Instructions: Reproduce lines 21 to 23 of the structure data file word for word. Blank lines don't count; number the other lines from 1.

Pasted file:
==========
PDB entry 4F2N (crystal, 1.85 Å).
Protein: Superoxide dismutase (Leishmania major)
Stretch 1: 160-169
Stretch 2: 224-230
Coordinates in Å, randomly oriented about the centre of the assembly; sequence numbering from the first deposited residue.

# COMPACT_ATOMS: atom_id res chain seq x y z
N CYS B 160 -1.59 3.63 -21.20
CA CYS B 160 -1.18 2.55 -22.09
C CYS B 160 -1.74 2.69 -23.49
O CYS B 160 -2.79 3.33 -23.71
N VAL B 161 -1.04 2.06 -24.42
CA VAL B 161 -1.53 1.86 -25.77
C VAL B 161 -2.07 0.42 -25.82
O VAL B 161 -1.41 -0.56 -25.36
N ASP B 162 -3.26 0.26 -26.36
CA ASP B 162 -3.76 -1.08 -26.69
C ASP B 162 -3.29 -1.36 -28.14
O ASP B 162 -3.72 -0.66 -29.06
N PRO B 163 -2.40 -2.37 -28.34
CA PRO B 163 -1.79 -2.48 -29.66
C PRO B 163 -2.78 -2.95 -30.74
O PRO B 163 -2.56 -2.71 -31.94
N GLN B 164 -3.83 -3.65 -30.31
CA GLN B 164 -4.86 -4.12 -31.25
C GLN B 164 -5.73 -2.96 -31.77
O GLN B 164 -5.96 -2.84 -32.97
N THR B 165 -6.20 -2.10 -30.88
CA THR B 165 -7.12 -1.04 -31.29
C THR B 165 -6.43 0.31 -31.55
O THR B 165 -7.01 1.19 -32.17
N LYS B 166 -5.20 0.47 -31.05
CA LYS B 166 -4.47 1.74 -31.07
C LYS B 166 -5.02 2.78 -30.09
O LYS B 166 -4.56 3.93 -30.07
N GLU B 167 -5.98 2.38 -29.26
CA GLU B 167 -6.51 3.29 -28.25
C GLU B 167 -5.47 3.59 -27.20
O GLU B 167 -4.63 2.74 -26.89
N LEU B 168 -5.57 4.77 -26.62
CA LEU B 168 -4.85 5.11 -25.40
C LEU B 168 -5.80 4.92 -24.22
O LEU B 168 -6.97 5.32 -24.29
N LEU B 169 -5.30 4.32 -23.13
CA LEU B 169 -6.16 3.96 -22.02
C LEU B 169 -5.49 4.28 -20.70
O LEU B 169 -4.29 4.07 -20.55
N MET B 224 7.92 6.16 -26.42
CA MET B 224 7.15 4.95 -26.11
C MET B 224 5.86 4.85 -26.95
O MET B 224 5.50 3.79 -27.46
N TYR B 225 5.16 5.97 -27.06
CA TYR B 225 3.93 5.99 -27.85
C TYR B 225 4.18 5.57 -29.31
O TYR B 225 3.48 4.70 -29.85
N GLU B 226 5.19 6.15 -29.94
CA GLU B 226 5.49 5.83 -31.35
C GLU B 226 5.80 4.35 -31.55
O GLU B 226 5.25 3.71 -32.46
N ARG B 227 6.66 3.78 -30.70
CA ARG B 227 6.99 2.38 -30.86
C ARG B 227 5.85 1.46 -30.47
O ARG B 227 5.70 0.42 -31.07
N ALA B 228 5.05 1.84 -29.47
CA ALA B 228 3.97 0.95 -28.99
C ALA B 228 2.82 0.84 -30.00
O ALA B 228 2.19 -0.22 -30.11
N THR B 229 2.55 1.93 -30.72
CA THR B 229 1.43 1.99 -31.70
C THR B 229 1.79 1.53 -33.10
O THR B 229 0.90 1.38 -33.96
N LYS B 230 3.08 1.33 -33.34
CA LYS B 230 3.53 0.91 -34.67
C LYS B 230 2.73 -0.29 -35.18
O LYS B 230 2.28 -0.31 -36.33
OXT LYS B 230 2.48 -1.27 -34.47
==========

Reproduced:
C PRO B 163 -2.78 -2.95 -30.74
O PRO B 163 -2.56 -2.71 -31.94
N GLN B 164 -3.83 -3.65 -30.31